Google has released more messaging apps than I can remember (Allo, Android Messages, Messenger, Hangouts, Gchat, the list goes on), but the company has never been able to come up with a single service that can easily handle your messages on all platforms the way iMessage does for iOS and Mac devices. Now, Google may have finally figured it out by copying one of Apple's best features: Desktop SMS messaging.
The latest update to Android Messages doesn't change much, but it includes some interesting code that could pave the way for future features. Android Police dug into the update to reveal that Google is getting ready to launch a browser-based version of Android Messages for desktop and laptop computers. That would make it possible to send SMS messages to phones through your computer, similar to how iMessage let's your text your Android-using friends from its Mac app.
If it wasn't for iMessage, I would have ditched my iPhone for Android years ago, but because the rest of my family (and most of my friends) use iOS devices, I'm locked into Apple's world. Otherwise, I would be missing out on iMessage-only group chats (I know it's pathetic, but it's true).
Allo, another messenger app from Google, also comes with a web-based client, but it can't send SMS messages. So unless your friends are on Allo, too, that's pretty much useless. With Android Messages, Google could finally solve this problem and offer a cross-platform messenger that actually works.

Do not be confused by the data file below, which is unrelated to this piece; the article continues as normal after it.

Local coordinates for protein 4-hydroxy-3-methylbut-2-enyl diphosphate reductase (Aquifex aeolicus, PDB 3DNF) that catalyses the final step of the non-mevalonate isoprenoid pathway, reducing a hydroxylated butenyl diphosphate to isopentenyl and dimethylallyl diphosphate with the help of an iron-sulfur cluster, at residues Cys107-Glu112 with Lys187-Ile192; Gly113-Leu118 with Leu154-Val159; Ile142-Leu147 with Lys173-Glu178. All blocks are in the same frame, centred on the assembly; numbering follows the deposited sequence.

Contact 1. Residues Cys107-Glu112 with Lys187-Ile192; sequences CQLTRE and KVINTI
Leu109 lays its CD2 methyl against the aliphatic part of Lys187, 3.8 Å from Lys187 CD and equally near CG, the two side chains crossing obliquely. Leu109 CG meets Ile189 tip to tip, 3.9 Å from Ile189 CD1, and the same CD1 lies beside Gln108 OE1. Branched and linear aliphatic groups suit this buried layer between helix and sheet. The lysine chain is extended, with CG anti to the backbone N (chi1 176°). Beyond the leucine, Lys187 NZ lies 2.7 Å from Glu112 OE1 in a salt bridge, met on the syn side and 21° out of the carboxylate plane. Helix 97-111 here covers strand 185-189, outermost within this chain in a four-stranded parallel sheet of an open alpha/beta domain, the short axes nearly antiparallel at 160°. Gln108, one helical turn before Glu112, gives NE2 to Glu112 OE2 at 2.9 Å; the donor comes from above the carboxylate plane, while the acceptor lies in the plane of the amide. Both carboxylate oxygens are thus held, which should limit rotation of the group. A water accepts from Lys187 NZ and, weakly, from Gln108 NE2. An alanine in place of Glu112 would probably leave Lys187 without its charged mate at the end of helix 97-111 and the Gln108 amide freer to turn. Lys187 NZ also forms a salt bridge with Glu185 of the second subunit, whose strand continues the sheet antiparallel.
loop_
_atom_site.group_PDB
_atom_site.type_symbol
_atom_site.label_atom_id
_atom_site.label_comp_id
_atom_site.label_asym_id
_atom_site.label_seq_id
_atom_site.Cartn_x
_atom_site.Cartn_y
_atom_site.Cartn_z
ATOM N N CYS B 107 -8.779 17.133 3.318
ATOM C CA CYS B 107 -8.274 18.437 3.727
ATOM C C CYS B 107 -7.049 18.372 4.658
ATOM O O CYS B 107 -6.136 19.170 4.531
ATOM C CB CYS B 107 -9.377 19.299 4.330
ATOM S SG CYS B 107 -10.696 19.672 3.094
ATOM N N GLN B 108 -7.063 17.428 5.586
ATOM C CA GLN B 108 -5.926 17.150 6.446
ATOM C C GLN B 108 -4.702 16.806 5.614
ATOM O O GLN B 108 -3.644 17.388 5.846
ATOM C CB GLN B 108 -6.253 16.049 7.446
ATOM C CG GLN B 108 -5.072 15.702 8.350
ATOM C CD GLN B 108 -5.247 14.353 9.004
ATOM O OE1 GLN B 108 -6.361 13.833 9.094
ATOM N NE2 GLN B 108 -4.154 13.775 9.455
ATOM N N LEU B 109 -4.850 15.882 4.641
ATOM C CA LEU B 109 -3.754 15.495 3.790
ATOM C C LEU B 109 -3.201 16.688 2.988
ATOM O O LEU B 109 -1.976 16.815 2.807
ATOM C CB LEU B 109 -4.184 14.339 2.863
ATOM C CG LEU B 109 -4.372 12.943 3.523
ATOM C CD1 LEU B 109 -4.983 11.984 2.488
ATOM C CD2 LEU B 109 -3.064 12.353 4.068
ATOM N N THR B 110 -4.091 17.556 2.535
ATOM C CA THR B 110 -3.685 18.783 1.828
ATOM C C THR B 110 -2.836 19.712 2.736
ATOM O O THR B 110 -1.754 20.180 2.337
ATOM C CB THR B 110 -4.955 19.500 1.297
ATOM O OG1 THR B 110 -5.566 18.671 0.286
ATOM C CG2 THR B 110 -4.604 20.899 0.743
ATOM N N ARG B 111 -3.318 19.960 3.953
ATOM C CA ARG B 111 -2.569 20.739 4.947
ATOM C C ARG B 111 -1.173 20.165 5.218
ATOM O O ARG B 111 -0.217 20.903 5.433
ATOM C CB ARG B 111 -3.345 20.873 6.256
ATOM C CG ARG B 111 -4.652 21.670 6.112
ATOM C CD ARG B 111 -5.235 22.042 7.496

There's no word on when (or if) the new feature will launch, but Google goes into plenty of detail on how it might work. According to Android Police's report, Android Messages would be available for almost all the major browsers, including Chrome, Safari, Firefox, Microsoft Edge, Internet Explorer and Opera.
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Syncing computers with Android Messages should also be a pretty easy process, and you'll get a notification every time you add a new one. It appears to support multiple computers as well, so you'll be able to send SMS messages from your desktop at work and your laptop at home. Finally, Google will apparently make it easy to check which computers have access to your Android Messages account and remove any that shouldn't be on the list.
Once the new feature launches Google may finally have a real competitor to iMessage. It may even be enough to convince some people to ditch Apple altogether.